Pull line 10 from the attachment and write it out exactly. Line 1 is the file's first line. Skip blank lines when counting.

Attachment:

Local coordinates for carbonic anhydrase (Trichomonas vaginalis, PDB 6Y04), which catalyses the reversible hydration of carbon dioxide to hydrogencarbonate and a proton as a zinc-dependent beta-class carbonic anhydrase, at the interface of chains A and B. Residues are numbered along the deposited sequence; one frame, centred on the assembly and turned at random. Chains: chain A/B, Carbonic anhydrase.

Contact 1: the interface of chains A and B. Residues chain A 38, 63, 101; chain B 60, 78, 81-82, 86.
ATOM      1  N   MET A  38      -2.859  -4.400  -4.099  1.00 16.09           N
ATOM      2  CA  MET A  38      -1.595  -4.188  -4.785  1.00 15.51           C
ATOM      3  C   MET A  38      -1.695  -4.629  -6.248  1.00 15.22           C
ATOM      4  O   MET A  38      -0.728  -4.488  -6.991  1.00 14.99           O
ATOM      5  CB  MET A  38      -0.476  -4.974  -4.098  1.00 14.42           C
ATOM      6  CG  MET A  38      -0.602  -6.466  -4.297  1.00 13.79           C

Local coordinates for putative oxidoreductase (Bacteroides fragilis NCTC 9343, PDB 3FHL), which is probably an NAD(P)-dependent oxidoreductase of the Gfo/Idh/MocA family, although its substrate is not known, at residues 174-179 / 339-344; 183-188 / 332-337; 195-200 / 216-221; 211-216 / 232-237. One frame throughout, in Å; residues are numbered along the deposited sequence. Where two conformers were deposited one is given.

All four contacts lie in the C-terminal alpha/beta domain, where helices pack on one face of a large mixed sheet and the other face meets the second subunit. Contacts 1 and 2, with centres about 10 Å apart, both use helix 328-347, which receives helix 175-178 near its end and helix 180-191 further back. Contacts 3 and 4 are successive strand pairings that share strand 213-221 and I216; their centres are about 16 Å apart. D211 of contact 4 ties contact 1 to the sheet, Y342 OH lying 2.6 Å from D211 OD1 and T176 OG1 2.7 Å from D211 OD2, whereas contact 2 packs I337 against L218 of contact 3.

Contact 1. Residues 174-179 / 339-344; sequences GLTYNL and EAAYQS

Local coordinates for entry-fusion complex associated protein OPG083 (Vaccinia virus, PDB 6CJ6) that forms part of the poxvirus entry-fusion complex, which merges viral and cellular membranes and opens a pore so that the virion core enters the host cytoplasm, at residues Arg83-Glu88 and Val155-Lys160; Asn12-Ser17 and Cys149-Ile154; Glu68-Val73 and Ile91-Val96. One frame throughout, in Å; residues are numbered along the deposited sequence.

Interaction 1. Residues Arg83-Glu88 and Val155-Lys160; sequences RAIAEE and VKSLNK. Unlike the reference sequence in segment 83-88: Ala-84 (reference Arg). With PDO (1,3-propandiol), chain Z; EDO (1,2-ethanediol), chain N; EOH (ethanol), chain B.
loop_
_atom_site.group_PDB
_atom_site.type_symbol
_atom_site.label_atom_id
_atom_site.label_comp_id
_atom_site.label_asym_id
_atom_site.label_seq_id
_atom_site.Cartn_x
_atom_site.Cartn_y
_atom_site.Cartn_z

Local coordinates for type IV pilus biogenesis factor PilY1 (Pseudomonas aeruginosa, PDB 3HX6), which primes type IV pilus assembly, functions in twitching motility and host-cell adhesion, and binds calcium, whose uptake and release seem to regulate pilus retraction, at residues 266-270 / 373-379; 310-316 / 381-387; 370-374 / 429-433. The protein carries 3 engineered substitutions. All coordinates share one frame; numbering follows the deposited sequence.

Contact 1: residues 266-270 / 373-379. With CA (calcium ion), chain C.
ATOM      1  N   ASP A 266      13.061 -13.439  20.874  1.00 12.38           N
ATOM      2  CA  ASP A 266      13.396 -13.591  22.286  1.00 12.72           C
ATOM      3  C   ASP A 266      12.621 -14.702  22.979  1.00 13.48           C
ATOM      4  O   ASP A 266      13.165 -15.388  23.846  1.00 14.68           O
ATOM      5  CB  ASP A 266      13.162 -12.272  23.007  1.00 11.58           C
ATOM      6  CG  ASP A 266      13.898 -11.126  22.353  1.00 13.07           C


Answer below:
All four contacts lie in the C-terminal alpha/beta domain, where helices pack on one face of a large mixed sheet and the other face meets the second subunit. Contacts 1 and 2, with centres about 10 Å apart, both use helix 328-347, which receives helix 175-178 near its end and helix 180-191 further back. Contacts 3 and 4 are successive strand pairings that share strand 213-221 and I216; their centres are about 16 Å apart. D211 of contact 4 ties contact 1 to the sheet, Y342 OH lying 2.6 Å from D211 OD1 and T176 OG1 2.7 Å from D211 OD2, whereas contact 2 packs I337 against L218 of contact 3.